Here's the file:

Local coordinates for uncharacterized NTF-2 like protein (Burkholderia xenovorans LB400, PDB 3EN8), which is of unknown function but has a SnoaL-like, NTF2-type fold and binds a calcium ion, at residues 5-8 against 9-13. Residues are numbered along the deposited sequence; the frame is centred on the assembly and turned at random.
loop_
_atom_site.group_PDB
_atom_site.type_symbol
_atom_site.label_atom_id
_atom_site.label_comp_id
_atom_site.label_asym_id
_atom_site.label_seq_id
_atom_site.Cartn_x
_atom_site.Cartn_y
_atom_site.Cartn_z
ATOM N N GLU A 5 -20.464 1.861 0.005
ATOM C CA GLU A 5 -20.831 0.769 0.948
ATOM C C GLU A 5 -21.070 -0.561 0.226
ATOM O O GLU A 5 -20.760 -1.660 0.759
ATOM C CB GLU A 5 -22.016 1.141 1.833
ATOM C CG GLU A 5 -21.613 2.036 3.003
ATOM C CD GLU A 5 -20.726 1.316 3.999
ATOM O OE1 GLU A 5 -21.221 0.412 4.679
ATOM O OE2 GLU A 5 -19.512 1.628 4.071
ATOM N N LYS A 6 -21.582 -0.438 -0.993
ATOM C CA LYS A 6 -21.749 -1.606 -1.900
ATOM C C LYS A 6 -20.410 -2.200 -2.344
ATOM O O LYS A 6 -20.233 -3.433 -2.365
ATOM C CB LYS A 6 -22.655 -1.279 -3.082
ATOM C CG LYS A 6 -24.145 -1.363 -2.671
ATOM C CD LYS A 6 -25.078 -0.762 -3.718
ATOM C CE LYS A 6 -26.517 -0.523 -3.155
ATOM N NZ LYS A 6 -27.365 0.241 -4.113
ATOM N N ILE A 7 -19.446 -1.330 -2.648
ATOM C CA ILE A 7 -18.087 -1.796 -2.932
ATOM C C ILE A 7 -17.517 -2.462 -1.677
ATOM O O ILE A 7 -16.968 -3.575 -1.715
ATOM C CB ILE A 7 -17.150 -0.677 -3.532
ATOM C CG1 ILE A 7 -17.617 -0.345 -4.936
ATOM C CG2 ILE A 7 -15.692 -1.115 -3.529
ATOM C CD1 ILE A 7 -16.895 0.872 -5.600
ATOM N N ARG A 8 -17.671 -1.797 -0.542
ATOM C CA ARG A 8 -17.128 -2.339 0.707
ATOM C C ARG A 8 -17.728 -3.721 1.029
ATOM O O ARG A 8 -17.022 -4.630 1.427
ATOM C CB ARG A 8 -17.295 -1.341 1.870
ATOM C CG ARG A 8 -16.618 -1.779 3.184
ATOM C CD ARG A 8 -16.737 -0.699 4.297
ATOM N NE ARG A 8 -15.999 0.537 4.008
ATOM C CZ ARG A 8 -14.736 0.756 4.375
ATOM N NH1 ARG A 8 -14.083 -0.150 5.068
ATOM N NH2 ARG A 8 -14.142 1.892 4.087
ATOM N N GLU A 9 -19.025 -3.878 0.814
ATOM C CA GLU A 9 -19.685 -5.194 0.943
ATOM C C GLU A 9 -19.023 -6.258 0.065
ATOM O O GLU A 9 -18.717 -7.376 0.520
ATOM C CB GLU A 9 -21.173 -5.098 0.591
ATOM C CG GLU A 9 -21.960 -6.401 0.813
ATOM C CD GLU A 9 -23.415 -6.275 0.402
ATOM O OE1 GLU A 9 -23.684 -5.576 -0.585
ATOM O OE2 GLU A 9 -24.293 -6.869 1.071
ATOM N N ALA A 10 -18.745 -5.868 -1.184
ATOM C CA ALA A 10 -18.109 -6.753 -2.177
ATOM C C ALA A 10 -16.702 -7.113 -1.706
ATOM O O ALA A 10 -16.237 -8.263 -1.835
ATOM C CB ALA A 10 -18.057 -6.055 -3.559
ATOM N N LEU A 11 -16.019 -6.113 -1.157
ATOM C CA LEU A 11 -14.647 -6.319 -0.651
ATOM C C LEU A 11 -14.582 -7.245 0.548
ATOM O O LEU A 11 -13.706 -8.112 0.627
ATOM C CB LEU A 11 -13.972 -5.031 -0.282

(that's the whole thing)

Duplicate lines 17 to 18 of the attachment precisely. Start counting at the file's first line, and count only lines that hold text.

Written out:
ATOM C CG GLU A 5 -21.613 2.036 3.003
ATOM C CD GLU A 5 -20.726 1.316 3.999